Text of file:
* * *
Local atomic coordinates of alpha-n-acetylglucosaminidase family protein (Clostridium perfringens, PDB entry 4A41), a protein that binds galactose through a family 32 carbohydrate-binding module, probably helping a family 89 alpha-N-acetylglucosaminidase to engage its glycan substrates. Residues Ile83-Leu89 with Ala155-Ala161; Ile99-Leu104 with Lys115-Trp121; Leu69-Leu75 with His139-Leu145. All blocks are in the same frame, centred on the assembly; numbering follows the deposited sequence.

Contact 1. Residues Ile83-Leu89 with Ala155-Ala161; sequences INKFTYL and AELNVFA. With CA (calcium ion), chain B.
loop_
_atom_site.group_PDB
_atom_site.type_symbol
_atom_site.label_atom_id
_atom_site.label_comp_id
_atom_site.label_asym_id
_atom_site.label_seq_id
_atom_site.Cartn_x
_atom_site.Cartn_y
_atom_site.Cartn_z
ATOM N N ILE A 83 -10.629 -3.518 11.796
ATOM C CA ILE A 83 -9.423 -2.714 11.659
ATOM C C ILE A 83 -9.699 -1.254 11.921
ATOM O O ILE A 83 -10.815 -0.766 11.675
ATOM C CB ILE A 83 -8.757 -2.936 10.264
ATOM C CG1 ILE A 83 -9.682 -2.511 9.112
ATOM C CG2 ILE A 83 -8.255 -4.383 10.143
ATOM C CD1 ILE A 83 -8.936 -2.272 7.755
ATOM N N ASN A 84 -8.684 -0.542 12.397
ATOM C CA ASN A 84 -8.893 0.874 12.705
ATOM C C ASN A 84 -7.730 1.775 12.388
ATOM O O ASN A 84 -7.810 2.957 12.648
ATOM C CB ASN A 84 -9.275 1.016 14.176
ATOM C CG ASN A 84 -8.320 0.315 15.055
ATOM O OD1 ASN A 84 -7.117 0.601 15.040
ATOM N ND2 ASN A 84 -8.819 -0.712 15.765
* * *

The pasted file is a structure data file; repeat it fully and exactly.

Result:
Local atomic coordinates of alpha-n-acetylglucosaminidase family protein (Clostridium perfringens, PDB entry 4A41), a protein that binds galactose through a family 32 carbohydrate-binding module, probably helping a family 89 alpha-N-acetylglucosaminidase to engage its glycan substrates. Residues Ile83-Leu89 with Ala155-Ala161; Ile99-Leu104 with Lys115-Trp121; Leu69-Leu75 with His139-Leu145. All blocks are in the same frame, centred on the assembly; numbering follows the deposited sequence.

Contact 1. Residues Ile83-Leu89 with Ala155-Ala161; sequences INKFTYL and AELNVFA. With CA (calcium ion), chain B.
loop_
_atom_site.group_PDB
_atom_site.type_symbol
_atom_site.label_atom_id
_atom_site.label_comp_id
_atom_site.label_asym_id
_atom_site.label_seq_id
_atom_site.Cartn_x
_atom_site.Cartn_y
_atom_site.Cartn_z
ATOM N N ILE A 83 -10.629 -3.518 11.796
ATOM C CA ILE A 83 -9.423 -2.714 11.659
ATOM C C ILE A 83 -9.699 -1.254 11.921
ATOM O O ILE A 83 -10.815 -0.766 11.675
ATOM C CB ILE A 83 -8.757 -2.936 10.264
ATOM C CG1 ILE A 83 -9.682 -2.511 9.112
ATOM C CG2 ILE A 83 -8.255 -4.383 10.143
ATOM C CD1 ILE A 83 -8.936 -2.272 7.755
ATOM N N ASN A 84 -8.684 -0.542 12.397
ATOM C CA ASN A 84 -8.893 0.874 12.705
ATOM C C ASN A 84 -7.730 1.775 12.388
ATOM O O ASN A 84 -7.810 2.957 12.648
ATOM C CB ASN A 84 -9.275 1.016 14.176
ATOM C CG ASN A 84 -8.320 0.315 15.055
ATOM O OD1 ASN A 84 -7.117 0.601 15.040
ATOM N ND2 ASN A 84 -8.819 -0.712 15.765